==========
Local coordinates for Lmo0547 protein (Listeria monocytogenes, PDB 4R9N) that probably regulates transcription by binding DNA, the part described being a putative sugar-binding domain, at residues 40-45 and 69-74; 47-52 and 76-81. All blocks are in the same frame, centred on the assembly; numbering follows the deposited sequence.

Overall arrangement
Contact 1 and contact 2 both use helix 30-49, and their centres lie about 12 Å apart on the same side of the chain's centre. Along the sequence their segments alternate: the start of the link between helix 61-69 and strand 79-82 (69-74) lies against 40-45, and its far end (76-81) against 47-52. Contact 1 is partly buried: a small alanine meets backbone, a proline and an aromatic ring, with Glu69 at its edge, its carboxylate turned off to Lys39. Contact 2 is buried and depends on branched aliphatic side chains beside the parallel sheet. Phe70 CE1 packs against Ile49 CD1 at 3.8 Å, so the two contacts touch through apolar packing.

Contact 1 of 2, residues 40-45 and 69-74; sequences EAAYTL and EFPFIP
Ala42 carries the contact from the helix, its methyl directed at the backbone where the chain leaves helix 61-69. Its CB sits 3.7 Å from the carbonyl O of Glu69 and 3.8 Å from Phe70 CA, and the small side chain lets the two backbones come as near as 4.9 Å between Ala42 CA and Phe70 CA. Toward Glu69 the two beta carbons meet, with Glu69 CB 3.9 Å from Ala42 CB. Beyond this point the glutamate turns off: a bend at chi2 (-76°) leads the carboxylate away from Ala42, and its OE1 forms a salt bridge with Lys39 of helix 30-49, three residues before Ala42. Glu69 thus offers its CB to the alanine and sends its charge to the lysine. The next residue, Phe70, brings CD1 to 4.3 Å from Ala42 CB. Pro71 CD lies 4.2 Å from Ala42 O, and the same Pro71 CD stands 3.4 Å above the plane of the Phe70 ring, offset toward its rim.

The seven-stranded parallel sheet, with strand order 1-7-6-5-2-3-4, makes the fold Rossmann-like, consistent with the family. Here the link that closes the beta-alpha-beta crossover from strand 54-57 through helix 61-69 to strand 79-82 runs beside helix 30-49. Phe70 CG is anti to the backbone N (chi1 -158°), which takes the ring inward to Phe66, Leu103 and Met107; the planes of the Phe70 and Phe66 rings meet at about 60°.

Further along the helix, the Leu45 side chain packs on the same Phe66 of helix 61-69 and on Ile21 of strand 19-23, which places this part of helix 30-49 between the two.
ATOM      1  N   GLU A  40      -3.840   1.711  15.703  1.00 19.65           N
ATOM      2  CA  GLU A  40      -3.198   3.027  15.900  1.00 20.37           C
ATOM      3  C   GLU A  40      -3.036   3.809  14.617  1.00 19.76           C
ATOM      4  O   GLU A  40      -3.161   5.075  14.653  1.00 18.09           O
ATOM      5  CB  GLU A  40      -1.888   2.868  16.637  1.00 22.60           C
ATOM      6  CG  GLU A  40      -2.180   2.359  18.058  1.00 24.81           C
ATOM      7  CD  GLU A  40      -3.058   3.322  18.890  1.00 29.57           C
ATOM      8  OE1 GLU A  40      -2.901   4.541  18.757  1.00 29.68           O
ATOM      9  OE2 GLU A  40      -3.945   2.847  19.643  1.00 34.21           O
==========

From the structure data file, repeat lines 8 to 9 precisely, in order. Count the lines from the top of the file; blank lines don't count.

ATOM      1  N   GLU A  40      -3.840   1.711  15.703  1.00 19.65           N
ATOM      2  CA  GLU A  40      -3.198   3.027  15.900  1.00 20.37           C